New LNG escort tug and winch rise to occasion to rescue cruise ship

The availability and quick response of a new LNG escort tug and its render-recover winch set the stage for the successful ocean tow of a disabled cruise ship off the Mexican Riviera.

The 952-foot Carnival Splendor, one of Carnival’s largest ships, experienced a blackout following an aft engine room fire off Ensenada, Mexico. On board were 3,299 passengers and 1,167 crew.

Tugboats tow the disabled Carnival Splendor into San Diego Bay after the cruise ship experienced a fire and power failure at sea. (Photo courtesy U.S. Coast Guard/Petty Officer 3rd Class Cory J. Mendenhall)

Fortunately, the incident occurred only about 55 miles offshore from Sempra LNG’s Energia Costa Azul LNG terminal where the specially equipped escort tug SMBC Monterrey is based. Servicios Maritimos de Baja California (SMBC) is a joint venture between Moran Towing Corp., based in New Canaan, Conn., and Grupo Boluda Maritime of Spain.

Advanced and powerful winch technology from Markey Machinery of Seattle aboard Monterrey played a critical role in towing the disabled cruise ship through nearly 300 miles of Pacific Ocean swells in November 2010.

The 6,600-hp RAstar class z-drive tug was designed by Robert Allan Ltd., of Vancouver, Canada, and was built by the Union Naval shipyard of Valencia, Spain. Along with four sister tugs, Monterrey serves LNG tankers calling on the terminal. Central to Monterrey’s design is an innovative forward-mounted render-recover hawser winch designed and built by Markey Machinery to handle large vessels in the rough seas and 10-foot swells common along this section of the Mexican coastline.

Markey President Blaine Dempke said Monterrey took the 113,300-ton Carnival Splendor in tow from the cruise ship’s bow. Assisting were two conventional z-drive tugs dispatched by Grupo Boluda Maritime Mexico: VB Coral and VB Chihuahua. VB Chihuahua assisted in the actual tow while VB Coral served as escort to Carnival Splendor.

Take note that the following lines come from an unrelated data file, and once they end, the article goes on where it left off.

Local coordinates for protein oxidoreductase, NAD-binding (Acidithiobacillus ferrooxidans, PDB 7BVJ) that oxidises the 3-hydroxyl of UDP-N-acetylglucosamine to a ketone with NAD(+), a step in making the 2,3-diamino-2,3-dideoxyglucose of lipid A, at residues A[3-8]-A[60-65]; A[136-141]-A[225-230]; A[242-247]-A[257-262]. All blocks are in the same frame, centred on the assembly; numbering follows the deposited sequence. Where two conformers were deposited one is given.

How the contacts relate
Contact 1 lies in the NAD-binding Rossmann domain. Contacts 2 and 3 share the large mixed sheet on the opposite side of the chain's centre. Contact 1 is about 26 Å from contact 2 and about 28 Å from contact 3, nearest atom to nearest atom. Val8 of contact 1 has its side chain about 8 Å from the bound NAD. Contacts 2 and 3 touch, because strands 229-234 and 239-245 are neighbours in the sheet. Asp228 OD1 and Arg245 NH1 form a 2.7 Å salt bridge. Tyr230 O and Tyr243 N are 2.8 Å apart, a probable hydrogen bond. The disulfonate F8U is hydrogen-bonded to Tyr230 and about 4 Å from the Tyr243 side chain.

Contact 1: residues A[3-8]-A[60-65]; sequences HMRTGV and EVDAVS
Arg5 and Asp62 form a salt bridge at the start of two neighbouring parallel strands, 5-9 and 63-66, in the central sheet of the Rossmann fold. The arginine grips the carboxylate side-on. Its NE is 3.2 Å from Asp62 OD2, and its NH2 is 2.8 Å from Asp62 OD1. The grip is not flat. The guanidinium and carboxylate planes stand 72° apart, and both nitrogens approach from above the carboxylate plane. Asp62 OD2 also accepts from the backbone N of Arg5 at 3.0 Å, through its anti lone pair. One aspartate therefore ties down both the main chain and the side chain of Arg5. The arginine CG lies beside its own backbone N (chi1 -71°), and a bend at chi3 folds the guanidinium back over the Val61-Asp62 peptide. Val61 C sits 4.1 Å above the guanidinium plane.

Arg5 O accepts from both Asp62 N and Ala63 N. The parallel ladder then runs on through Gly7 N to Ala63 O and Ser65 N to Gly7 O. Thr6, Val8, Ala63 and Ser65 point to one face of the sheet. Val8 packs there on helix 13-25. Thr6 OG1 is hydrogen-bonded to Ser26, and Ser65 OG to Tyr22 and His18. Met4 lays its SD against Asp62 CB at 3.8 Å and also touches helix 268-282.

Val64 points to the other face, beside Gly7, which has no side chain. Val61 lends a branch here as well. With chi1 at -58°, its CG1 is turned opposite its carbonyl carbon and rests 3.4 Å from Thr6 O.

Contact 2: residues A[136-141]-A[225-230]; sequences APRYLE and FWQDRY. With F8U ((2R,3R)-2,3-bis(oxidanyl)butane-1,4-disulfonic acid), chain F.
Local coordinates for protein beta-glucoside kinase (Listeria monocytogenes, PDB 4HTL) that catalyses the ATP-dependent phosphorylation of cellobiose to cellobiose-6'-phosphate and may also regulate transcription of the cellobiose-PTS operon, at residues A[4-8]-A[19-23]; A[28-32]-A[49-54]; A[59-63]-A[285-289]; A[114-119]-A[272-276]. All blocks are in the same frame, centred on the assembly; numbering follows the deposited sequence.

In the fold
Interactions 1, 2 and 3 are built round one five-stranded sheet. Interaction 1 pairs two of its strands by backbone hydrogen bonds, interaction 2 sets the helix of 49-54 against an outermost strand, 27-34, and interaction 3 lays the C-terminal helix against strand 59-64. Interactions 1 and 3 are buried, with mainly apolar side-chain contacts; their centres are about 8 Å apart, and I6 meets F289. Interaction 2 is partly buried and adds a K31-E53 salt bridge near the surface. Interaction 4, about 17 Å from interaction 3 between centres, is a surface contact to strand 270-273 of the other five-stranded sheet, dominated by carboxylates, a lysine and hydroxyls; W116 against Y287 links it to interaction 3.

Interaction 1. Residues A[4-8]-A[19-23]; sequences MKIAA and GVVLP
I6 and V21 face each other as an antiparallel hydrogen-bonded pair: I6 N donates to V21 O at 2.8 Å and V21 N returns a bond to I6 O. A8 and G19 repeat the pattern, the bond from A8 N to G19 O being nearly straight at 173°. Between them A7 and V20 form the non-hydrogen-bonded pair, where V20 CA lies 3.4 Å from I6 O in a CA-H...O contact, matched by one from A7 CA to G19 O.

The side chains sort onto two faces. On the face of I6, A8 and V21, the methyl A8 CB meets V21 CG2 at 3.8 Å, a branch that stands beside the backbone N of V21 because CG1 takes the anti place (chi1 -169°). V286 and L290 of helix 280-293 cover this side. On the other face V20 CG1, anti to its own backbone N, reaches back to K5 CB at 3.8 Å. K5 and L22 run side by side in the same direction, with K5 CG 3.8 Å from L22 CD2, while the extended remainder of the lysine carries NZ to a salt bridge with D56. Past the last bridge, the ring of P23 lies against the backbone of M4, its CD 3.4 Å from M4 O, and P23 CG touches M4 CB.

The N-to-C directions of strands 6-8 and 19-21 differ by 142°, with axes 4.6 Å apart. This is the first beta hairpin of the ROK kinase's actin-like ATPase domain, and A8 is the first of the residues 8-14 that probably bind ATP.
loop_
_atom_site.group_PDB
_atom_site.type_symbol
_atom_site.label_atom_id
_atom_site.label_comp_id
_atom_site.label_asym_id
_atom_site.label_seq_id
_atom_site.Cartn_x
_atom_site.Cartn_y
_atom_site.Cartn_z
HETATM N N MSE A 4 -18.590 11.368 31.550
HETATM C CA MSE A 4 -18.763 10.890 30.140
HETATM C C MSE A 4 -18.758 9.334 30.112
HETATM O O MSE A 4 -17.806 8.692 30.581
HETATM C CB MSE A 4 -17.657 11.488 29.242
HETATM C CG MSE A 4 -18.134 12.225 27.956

Markey Machinery’s render-recover hawser winch is forward-mounted on the z-drive SMBC Monterrey. (Photo courtesy Markey Machinery)

Dempke said that the nearly 300-mile, two-and-a-half-day tow to San Diego would not have been possible without Monterrey’s 760-hp DESDF-48WF Class III electric winch. Designed for a maximum bollard pull of 75 tons in 10-foot seas with a render-recover speed of 328 feet/minute, the computer-assisted, asymmetrical render-recover winch is the first of its kind and the largest in the world. Its double-drum “waterfall†design features a powerful render-recover system that automatically keeps the line tension constant, compensating for the motion of both vessels and preventing catastrophic loads on the hawser. Tension can be pre-set and digitally selected and monitored from the wheelhouse. A single automatic line level wind serves both drums, which carry just over 600 feet of 10-inch UHMW-PE soft line.

To tow Carnival Splendor, the line from each drum was spliced together to achieve a 1,000-foot towline, Dempke said. Towing from its bow with its stern ahead, the tug averaged about 4.5 knots. Average bollard pull was about 40 tons all the way to San Diego.

“To the best of my knowledge, this is the first open-ocean tow ever done using soft line,†Dempke said. He said that it would not have been possible to do using a conventional wire hawser. “Wire only works due to catenary (effect),†he said.

John Snyder

By Professional Mariner Staff